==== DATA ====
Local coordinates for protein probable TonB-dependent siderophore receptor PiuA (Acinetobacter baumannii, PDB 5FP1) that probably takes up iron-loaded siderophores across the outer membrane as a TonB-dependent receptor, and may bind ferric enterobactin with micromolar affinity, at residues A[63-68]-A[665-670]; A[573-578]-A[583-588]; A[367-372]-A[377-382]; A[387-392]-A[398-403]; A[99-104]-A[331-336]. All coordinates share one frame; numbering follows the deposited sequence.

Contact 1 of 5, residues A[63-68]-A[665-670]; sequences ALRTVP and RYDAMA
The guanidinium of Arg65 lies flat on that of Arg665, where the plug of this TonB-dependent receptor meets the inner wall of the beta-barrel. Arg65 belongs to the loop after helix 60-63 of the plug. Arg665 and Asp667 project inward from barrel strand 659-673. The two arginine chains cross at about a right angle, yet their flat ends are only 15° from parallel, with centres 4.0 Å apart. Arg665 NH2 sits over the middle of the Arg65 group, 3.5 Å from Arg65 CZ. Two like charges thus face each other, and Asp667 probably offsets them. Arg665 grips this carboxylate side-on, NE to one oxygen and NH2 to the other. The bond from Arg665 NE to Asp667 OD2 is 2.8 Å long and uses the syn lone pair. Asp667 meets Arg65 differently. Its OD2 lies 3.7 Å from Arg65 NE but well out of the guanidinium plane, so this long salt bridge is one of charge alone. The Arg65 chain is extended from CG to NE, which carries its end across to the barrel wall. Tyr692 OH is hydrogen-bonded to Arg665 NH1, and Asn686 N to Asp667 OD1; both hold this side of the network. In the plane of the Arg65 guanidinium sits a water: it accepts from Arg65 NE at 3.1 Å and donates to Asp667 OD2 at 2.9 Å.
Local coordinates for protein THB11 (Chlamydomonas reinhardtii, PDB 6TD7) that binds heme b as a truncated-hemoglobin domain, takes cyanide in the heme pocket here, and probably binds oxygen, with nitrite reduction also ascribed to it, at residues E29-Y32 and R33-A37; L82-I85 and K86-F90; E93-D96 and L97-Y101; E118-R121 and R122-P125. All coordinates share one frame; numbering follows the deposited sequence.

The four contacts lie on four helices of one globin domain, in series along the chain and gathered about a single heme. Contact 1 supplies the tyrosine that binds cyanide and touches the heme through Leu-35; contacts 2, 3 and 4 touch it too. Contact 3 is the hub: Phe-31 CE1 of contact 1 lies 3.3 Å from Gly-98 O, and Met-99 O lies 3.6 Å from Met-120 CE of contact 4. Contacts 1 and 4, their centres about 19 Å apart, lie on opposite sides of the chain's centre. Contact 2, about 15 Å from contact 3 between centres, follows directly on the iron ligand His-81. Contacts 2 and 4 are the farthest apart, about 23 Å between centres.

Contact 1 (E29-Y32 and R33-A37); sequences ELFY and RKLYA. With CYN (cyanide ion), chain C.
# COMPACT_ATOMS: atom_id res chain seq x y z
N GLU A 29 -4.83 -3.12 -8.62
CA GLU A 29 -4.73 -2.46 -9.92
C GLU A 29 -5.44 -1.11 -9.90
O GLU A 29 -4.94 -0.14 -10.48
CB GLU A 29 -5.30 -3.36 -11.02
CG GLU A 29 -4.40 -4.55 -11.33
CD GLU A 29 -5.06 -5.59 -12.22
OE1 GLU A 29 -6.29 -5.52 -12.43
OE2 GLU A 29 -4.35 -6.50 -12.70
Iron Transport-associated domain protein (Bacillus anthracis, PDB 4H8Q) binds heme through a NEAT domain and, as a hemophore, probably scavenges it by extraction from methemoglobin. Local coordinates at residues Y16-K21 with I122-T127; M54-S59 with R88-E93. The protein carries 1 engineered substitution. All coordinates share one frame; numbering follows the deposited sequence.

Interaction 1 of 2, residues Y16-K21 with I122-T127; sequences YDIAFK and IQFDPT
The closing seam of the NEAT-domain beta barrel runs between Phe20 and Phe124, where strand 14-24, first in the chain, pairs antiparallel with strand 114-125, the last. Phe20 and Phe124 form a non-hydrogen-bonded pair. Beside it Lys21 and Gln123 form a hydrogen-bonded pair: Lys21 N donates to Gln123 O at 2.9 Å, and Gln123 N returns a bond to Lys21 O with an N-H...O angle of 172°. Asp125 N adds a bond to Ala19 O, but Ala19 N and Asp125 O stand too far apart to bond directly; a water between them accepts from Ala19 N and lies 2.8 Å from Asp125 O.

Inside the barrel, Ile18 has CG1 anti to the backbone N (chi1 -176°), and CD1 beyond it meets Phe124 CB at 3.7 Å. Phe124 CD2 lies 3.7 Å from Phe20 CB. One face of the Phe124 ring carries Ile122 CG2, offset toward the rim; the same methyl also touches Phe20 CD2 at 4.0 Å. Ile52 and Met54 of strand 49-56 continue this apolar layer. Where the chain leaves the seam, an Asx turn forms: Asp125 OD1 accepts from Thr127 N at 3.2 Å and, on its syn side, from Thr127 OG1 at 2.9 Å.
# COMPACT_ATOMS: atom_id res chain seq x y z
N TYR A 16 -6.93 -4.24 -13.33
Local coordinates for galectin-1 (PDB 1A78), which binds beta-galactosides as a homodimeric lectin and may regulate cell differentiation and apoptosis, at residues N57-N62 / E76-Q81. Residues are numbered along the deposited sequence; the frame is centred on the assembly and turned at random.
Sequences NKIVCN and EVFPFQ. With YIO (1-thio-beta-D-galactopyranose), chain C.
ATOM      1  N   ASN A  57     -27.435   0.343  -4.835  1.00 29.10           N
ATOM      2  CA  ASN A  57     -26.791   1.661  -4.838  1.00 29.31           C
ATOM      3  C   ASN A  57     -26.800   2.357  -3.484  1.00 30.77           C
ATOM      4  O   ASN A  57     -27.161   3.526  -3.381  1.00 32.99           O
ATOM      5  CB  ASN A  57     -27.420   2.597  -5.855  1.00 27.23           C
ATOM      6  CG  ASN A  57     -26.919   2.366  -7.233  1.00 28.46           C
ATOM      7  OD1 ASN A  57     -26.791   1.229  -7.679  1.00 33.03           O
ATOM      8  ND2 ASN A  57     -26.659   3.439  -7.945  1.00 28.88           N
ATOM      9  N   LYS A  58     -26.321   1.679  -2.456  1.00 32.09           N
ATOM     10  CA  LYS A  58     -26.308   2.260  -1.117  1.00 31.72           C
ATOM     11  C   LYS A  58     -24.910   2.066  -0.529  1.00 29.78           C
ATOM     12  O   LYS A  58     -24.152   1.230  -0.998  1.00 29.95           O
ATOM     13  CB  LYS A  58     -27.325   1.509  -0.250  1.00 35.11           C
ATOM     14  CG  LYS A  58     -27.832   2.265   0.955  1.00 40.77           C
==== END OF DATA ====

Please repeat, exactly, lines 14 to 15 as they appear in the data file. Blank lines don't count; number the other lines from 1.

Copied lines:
CD GLU A 29 -5.06 -5.59 -12.22
OE1 GLU A 29 -6.29 -5.52 -12.43